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Fred Schenkelberg


What Is Design for Excellence?

Generating a desired set of characteristics for efficient processes and reliable products

Published: Tuesday, June 7, 2016 - 15:08

When products were crafted one at a time, the design and manufacturing processes were often done by the same person. For example, a craftsman would design and build a chest of drawers or a carriage. Some trades would employ apprentices to learn the craft, which also included design.

Larger projects, like a railroad or a bridge, for example, might have included an architect or lead designer along with a team of engineers. The railroad engineer’s shop or the bridge site was not far away, allowing close communication between the ironsmith and design team.

With the rise of production systems came the rise of production facilities that specialized in mass production of an array of designs. Clothes, home appliances, and consumer products are examples of products that separated the designer from the day-to-day manufacturing experience. The advent of mass production gave rise to the necessity for product design teams to learn about the capabilities and limitations of a production system.

Early design for excellence (DFX) systems focused on design for production. As far as I know, the term “design for production” first appeared in a 1953 report by the British Productivity Council titled “Design for Production: Report of a Visit to the U.S.A.” 

DFX definitions

A design for excellence (DFX) methodology is a systematic way to communicate a set of knowledge that focuses on successful product design using a desired set of characteristics. For example, design for production includes a set of rules or constraints that the design must incorporate or meet to permit production at a given factory.

In their 1988 paper, “Structuring Design for X Tool Use for Improved Utilization,” published in the Journal of Engineering Design, B. Watson and D. Radcliffe noted the increased popularity of “design for” approaches. They attempt to provide a definition and framework for management teams to evaluate and select a suitable DFX method for their particular situation. Plus, the framework can be used by developers of DFX tools to ensure their products are efficient and achieve the desired outcomes.

Product Design for Manufacture and Assembly by Geoffrey Boothroyd, Peter Dewhurst, and Winston Knight (Marcel Dekker Inc., 1994) provides a set of scoring algorithms that guide a design to minimize assembly steps and costs.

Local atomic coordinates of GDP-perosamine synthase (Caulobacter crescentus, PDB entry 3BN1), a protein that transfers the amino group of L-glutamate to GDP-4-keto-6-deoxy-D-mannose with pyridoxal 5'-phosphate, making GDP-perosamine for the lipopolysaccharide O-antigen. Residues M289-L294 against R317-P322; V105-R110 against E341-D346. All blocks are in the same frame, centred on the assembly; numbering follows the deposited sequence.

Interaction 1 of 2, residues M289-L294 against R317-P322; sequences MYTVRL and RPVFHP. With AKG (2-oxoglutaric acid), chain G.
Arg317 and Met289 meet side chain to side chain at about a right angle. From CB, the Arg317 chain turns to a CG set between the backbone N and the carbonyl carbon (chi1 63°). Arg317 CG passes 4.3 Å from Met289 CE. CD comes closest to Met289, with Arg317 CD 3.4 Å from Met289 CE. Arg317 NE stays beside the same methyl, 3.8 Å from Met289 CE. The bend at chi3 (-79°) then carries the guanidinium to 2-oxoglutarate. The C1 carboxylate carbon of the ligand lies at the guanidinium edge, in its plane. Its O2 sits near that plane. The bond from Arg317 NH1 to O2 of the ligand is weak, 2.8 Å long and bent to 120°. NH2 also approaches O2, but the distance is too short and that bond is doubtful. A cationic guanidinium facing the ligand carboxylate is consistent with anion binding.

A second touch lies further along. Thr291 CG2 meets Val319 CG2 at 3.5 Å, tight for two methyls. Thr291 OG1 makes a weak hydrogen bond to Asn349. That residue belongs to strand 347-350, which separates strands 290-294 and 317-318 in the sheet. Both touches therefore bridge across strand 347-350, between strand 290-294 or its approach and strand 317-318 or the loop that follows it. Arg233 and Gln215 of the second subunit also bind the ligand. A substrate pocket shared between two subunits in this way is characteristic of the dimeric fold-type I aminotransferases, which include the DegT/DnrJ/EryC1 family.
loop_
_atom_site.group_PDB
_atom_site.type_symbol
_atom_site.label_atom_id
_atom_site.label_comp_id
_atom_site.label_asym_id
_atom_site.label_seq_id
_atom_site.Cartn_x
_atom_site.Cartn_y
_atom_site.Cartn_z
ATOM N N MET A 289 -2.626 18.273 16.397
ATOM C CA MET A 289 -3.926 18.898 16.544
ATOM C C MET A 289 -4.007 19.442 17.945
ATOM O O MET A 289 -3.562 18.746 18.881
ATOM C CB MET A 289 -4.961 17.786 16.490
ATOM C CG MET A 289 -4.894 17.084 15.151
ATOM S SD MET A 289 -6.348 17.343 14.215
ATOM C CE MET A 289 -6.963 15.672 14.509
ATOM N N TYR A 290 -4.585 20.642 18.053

DFX guidelines

The guidelines for “design for” approaches are a set of recommended design practices that include broad design rules and specific implementation strategies. They serve as a set of constraints to the design process. They also provide a means to evaluate a design against a set of rules.

In some cases, the guidelines provide unique information that increases awareness of specific desirable design characteristics. The idea is to inform the design team of ways to optimize a design or to minimize costs for the life-cycle phase under consideration.

With design for assembly, for example, the strategy may include creating a tool-less assembly method. A specific implementation element might be the use of snap fit attachment solutions.

DFX analysis tools

A DFX method should also include a means to evaluate or judge the design. This provides the design team with feedback and information concerning the existing design and options to improve toward the specific DFX set of goals. The analysis tools use the guidelines to form a rubric and, in some cases, a scoring as part of the output. The analysis could be accomplished in conjunction with the design work, or during a design review process.

For example, design for manufacturing tools exist to check design guidelines for electronic circuit boards. The design checkers evaluate a design for clearances, dimensions, and other specific guidelines using the design files. In some cases the design rules are built into the design tools and provide immediate feedback when a guideline is violated.

DFX effectiveness

A critical aspect of any DFX method is its effectiveness. The structure, applicability, and feedback all matter.
• Does the method assist the design to achieve the desired results?
• Does it guide design decision making with timely feedback?
• Does it apply to specific elements of a design and/or the overall system design?
• Does it lead to effective solutions?

The intent of DFX is to become part of the design process by focusing on a specific “design for” topic of the DFX method.


About The Author

Fred Schenkelberg’s picture

Fred Schenkelberg

Fred Schenkelberg is an experienced reliability engineering and management consultant with his firm FMS Reliability. His passion is working with teams to create cost-effective reliability programs that solve problems, create durable and reliable products, increase customer satisfaction, and reduce warranty costs. Schenkelberg is developing the site Accendo Reliability, which provides you access to materials that focus on improving your ability to be an effective and influential reliability professional.